Produced by the Footlight Players
Sept. 18-20, 25-27, Sept. 28, 3 p.m.
Footlight Players Theatre, 20 Queen St.
The Footlight Players kicked off their 77th season Friday with a production of Biloxi Blues, Neil Simon's coming-of-age comedy about a young man from Brooklyn who spends 10 weeks of Army boot camp in Biloxi, Miss.
The opening attracted a considerable audience that spilled out of the Queen Street lobby and into the quiet streets, where the late summer's sticky air and the flickering gas lamps set the tone for this nostalgic play.
The audience largely comprised of older couples decked out in their Friday night best and younger couples, many of whom were Citadel students, crisp in their uniforms with pretty girls hanging from their arms.
These groups reflect the dual attractions of a play about American soldiers training for World War II. The older group looks back and smiles, while younger couples see themselves in Simon's characters, laughing at the awkwardness of adolescence, and feeling proud to serve their country.
The play's funny, endearing story, its fine cast, and its elaborate, orchestrated set — which over the course of the production switches from the interior of a train to a brothel, from an Army barracks to a USO dance hall — keeps the audience pleasantly removed from present-day worries.
Eugene Jerome (played by Alex Hoffman) is a timid, curious New Yorker searching for life experiences and a little bit of adventure. When he enlists in the Army, he is stationed in Biloxi for boot camp.
We first meet him and his fellow soldiers on a train headed there. The interior of the train car provides ample exposure to his new platoon members. Each is young, naïve, and trapped in a quickly changing world.
Boot camp is volatile and uncomfortable. Their sergeant is a dictator of obedience. He instills the Army's philosophy of camaraderie and sacrifice.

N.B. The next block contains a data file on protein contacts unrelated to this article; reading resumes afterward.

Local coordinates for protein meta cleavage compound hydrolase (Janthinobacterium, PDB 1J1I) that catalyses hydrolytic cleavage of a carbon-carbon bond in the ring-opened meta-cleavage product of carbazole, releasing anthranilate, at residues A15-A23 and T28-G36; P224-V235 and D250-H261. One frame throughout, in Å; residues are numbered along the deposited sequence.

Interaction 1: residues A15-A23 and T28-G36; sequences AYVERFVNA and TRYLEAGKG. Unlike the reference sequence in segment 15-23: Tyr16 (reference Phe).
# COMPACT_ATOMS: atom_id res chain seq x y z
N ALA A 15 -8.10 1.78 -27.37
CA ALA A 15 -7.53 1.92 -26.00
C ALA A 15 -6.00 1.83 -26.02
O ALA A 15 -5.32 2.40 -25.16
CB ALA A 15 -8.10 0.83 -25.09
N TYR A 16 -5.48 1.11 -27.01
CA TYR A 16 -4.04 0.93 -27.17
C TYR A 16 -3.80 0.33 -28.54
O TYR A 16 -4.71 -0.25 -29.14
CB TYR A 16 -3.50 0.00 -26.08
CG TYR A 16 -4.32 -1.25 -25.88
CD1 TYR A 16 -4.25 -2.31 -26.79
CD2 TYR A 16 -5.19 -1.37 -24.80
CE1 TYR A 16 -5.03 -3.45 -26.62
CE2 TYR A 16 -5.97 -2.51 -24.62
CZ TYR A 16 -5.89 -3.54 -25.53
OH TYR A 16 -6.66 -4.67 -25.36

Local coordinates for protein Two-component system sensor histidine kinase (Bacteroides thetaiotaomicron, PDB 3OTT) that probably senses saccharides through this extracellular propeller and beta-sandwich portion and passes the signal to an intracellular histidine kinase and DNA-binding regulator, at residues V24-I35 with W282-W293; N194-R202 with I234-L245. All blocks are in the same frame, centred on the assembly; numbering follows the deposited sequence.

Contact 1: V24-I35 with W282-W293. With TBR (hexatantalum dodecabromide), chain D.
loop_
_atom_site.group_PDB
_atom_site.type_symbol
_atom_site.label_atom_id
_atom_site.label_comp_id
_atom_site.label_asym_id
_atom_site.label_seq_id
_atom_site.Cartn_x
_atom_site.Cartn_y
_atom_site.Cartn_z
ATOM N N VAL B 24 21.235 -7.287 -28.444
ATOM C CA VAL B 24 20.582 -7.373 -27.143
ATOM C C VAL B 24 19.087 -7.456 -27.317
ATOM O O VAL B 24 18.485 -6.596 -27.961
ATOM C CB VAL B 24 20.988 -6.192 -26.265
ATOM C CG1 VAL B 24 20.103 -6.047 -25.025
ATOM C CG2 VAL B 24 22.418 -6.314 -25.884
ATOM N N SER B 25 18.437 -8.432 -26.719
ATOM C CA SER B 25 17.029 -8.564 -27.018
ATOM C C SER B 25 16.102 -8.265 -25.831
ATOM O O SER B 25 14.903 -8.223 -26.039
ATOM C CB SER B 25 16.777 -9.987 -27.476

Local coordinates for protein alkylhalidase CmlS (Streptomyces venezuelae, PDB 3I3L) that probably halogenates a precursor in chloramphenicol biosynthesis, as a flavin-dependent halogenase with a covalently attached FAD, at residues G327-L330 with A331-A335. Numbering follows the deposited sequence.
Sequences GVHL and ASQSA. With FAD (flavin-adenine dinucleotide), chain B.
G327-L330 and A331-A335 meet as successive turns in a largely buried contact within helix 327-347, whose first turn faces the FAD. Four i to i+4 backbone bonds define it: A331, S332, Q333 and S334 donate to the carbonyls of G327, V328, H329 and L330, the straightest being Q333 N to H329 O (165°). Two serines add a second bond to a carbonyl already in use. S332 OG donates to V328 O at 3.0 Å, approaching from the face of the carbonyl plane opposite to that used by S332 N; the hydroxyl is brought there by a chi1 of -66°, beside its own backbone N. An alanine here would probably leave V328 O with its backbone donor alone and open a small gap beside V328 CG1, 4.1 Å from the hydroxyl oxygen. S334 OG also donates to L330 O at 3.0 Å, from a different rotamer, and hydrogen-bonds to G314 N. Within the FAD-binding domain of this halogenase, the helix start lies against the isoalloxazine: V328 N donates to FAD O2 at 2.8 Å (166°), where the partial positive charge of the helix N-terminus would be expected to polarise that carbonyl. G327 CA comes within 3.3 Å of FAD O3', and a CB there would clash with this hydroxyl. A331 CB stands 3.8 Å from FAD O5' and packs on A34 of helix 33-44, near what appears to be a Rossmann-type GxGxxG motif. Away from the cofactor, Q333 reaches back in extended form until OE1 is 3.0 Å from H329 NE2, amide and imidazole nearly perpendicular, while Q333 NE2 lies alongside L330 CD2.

This doesn't sit well with some, especially Arnold Epstein (played by Patrick Ryan), who is reluctant to subscribe to Army doctrine. Epstein is an intellectually motivated Jewish New Yorker. His is a penchant for undermining others with an aloof and superior attitude.
As the play moves along, Eugene discusses the four things he wants most out of his wartime experience: lose his virginity, fall in love, become a writer, and survive the war. These desires, of course, are the stuff of adolescence. Eugene suffers false starts and spends most of his time writing his "memoirs," an endeavor that causes him equal distress and satisfaction.
The play spreads out like a paean to America's Greatest Generation. For contemporary audiences, the drama and humor is insufficient, leaning on nostalgia and recognition rather than stimulating conflict and narrative. Biloxi Blues is either a snore or an amusing account of what life used to be like. It just depends on who is watching.
But it's a lighthearted comedy that's also a classic adolescent story, populated by two-dimensional characters whose problems and fears still hold true for most of us today. The play, too, no matter how conveniently it ends, is supported by solid performances.
Patrick Ryan's portrayal of Epstein is especially rich. Epstein's physically vulnerable yet mentally strong disposition marks him as a direct contrast to Alex Hoffman's Eugene, who survives by not exposing himself too much.
Both of these young performers, along with the rest of the cast, do Biloxi Blues a service: They pump new blood into old characters and make us remember America's past as much as we ponder its future.